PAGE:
Rega’s Fono MM has been our go-to recommendation for an affordable phono stage for more years than we care to remember. It is about as minimalist as such things get at this level, being a moving magnet-only design with just the basic input and output connections.
The company clearly doesn’t want to spoil a winning recipe, so the revisions for this new Mk5 version amount to a change of casework to match some of the brand’s newer products and… well that’s it. The internals have remained unchanged from the last generation, but given that it was a clear class leader maybe that is not such a bad thing.
Build & design
Unlike some rivals, the Fono MM Mk5 is not compatible with moving-coil cartridges, though Rega does make a dedicated MC version for that job. A gain of just over 41dB is more than enough for any price-compatible moving-magnet cartridge. And provided the Fono is placed with a bit of care, hum and other noise levels are respectably low.
This Rega is a small box, about the size of a paperback, so it is easy to tuck away out of sight. The new design is as understated as we’ve come to expect from the British brand and the quality of build and finish is perfectly fine for the money. Connectivity is as simple as they come with stereo RCAs as the input and output. Just connect the wall wart power supply and off you go.
We try Rega’s Planar 3/Elys record player with the Fono MM Mk5, as well as our reference Technics SL-1000R/Vertere Sabre combination to gauge how well the phono stage does. The short answer is very well.
Once it has had a few hours to settle, this little phono stage turns in a strong performance. It has a fast, punchy sound that works a treat with the likes of Bruce Springsteen’s Born To Run set. There is plenty of drive to the title track with the Rega conveying the hard-charging energy of the track well. Things are rock solid rhythmically and there is enough in the way of low-end power to satisfy. Those lows are taut and tuneful without being overbearing.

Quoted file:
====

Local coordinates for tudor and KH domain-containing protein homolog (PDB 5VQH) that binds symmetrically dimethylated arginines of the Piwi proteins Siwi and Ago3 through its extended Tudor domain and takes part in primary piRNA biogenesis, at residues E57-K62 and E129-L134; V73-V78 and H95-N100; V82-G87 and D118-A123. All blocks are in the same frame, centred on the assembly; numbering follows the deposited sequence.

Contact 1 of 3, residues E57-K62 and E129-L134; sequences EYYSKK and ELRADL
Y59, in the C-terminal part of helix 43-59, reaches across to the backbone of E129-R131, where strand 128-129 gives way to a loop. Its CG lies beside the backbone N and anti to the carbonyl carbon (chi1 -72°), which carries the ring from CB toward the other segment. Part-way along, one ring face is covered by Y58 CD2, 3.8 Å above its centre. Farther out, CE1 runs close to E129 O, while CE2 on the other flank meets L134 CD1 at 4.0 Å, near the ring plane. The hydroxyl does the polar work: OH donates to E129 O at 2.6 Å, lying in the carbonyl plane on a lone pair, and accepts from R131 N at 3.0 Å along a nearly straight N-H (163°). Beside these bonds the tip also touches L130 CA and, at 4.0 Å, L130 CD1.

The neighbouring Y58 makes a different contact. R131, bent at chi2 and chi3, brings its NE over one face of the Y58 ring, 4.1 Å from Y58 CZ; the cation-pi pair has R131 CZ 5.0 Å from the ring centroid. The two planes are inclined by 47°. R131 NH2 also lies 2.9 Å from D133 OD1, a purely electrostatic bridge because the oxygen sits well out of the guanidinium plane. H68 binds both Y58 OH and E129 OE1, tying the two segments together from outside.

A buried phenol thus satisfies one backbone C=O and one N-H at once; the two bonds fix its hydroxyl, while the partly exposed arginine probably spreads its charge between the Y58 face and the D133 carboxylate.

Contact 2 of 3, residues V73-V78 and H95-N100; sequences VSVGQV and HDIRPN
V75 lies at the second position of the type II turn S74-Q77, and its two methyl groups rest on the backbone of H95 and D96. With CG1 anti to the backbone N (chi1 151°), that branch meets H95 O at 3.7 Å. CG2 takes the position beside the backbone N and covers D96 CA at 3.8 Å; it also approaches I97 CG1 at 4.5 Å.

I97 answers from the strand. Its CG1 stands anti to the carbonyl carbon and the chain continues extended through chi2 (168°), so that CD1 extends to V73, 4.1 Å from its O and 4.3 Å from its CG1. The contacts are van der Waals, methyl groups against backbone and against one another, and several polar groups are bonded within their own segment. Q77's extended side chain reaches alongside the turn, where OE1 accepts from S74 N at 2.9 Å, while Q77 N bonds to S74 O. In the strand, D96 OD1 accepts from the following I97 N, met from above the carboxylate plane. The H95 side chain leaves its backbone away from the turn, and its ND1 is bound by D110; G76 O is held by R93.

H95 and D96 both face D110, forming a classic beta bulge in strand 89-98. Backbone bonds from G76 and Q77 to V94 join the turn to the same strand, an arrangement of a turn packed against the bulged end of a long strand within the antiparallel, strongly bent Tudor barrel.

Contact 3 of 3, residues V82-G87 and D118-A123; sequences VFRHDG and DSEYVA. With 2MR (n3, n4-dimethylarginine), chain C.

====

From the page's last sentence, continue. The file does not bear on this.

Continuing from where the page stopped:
Moving magnet? Yes
Moving coil? No
Cartridge loading adjustment? No
Dimensions (hwd) 45 x 180 x 150mm
Detail resolution is good too. This isn’t the most pristine of productions but the Fono MM can uncover a good amount of detail and organise it into a cohesive and musical whole. Springsteen’s distinctive, textured vocals come through with all the power and passion they deserve and the result is as musically involving as we have heard from a phono stage at this level.
We switch to Beethoven’s Fifth Symphony and this little Rega continues to impress. It makes a decent fist of conveying the scale and authority of the music and is full of enthusiasm when it comes to thumping out the music’s dramatic dynamic shifts.
In a budget system context, there is little to complain about here, as the presentation is decently balanced when it comes to tonality, and the soundstage, while not the most expansive or spacious, is perfectly acceptable.
Sure, this isn’t the most refined performer we’ve heard, and its treble could be a bit sweeter, but the Fono MM does such a good job delivering the musical message that it feels overly harsh to complain too much. At the price, this performance is hard to better.
Rega may not have pushed the boat out with this latest upgrade, but it really didn’t need to. The new casework is smart enough, though the secret to the Fono MM’s success really comes down to its performance. Judged by sound quality, the Rega Fono MM Mk5 phono stage remains the one to beat at this level.
- Sound 5
- Build 4
- Features 3
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